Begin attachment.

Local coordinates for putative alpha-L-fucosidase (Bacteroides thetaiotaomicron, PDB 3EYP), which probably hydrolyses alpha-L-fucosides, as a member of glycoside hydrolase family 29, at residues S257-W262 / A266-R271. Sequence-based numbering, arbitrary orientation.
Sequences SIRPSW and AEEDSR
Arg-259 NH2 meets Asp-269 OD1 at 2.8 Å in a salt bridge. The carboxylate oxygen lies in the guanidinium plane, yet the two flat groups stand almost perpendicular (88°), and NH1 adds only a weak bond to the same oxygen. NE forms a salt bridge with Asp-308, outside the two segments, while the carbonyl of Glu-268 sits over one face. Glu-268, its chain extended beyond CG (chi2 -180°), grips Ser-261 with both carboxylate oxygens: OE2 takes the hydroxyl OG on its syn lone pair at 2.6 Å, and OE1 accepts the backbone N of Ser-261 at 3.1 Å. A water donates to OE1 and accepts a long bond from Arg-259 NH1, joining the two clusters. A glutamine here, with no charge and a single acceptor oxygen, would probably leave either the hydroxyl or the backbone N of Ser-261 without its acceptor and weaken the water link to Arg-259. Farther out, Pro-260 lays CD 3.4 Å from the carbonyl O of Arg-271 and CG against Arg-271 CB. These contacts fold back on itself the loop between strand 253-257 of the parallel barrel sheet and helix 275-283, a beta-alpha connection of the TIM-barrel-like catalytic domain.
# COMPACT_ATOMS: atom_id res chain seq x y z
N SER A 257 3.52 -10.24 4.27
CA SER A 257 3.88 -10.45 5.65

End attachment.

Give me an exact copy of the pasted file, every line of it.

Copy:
Local coordinates for putative alpha-L-fucosidase (Bacteroides thetaiotaomicron, PDB 3EYP), which probably hydrolyses alpha-L-fucosides, as a member of glycoside hydrolase family 29, at residues S257-W262 / A266-R271. Sequence-based numbering, arbitrary orientation.
Sequences SIRPSW and AEEDSR
Arg-259 NH2 meets Asp-269 OD1 at 2.8 Å in a salt bridge. The carboxylate oxygen lies in the guanidinium plane, yet the two flat groups stand almost perpendicular (88°), and NH1 adds only a weak bond to the same oxygen. NE forms a salt bridge with Asp-308, outside the two segments, while the carbonyl of Glu-268 sits over one face. Glu-268, its chain extended beyond CG (chi2 -180°), grips Ser-261 with both carboxylate oxygens: OE2 takes the hydroxyl OG on its syn lone pair at 2.6 Å, and OE1 accepts the backbone N of Ser-261 at 3.1 Å. A water donates to OE1 and accepts a long bond from Arg-259 NH1, joining the two clusters. A glutamine here, with no charge and a single acceptor oxygen, would probably leave either the hydroxyl or the backbone N of Ser-261 without its acceptor and weaken the water link to Arg-259. Farther out, Pro-260 lays CD 3.4 Å from the carbonyl O of Arg-271 and CG against Arg-271 CB. These contacts fold back on itself the loop between strand 253-257 of the parallel barrel sheet and helix 275-283, a beta-alpha connection of the TIM-barrel-like catalytic domain.
# COMPACT_ATOMS: atom_id res chain seq x y z
N SER A 257 3.52 -10.24 4.27
CA SER A 257 3.88 -10.45 5.65